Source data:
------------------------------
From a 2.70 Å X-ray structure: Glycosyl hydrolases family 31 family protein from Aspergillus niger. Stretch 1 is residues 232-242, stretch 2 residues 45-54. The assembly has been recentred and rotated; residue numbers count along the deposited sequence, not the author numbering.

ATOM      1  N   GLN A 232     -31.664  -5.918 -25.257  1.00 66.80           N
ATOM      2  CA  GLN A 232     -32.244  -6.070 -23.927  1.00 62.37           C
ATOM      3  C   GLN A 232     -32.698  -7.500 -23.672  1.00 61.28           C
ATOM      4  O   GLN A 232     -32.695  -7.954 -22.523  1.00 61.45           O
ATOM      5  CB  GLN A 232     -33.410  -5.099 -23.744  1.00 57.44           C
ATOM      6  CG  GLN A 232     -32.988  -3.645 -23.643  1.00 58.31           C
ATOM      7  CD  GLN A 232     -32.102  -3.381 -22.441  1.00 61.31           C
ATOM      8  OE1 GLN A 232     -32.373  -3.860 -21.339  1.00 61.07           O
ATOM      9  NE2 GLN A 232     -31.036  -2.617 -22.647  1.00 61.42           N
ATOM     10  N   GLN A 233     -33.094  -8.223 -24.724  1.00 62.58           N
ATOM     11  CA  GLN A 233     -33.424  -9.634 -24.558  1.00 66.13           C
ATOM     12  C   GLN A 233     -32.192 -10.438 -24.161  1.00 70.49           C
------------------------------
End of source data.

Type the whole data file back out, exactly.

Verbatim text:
From a 2.70 Å X-ray structure: Glycosyl hydrolases family 31 family protein from Aspergillus niger. Stretch 1 is residues 232-242, stretch 2 residues 45-54. The assembly has been recentred and rotated; residue numbers count along the deposited sequence, not the author numbering.

ATOM      1  N   GLN A 232     -31.664  -5.918 -25.257  1.00 66.80           N
ATOM      2  CA  GLN A 232     -32.244  -6.070 -23.927  1.00 62.37           C
ATOM      3  C   GLN A 232     -32.698  -7.500 -23.672  1.00 61.28           C
ATOM      4  O   GLN A 232     -32.695  -7.954 -22.523  1.00 61.45           O
ATOM      5  CB  GLN A 232     -33.410  -5.099 -23.744  1.00 57.44           C
ATOM      6  CG  GLN A 232     -32.988  -3.645 -23.643  1.00 58.31           C
ATOM      7  CD  GLN A 232     -32.102  -3.381 -22.441  1.00 61.31           C
ATOM      8  OE1 GLN A 232     -32.373  -3.860 -21.339  1.00 61.07           O
ATOM      9  NE2 GLN A 232     -31.036  -2.617 -22.647  1.00 61.42           N
ATOM     10  N   GLN A 233     -33.094  -8.223 -24.724  1.00 62.58           N
ATOM     11  CA  GLN A 233     -33.424  -9.634 -24.558  1.00 66.13           C
ATOM     12  C   GLN A 233     -32.192 -10.438 -24.161  1.00 70.49           C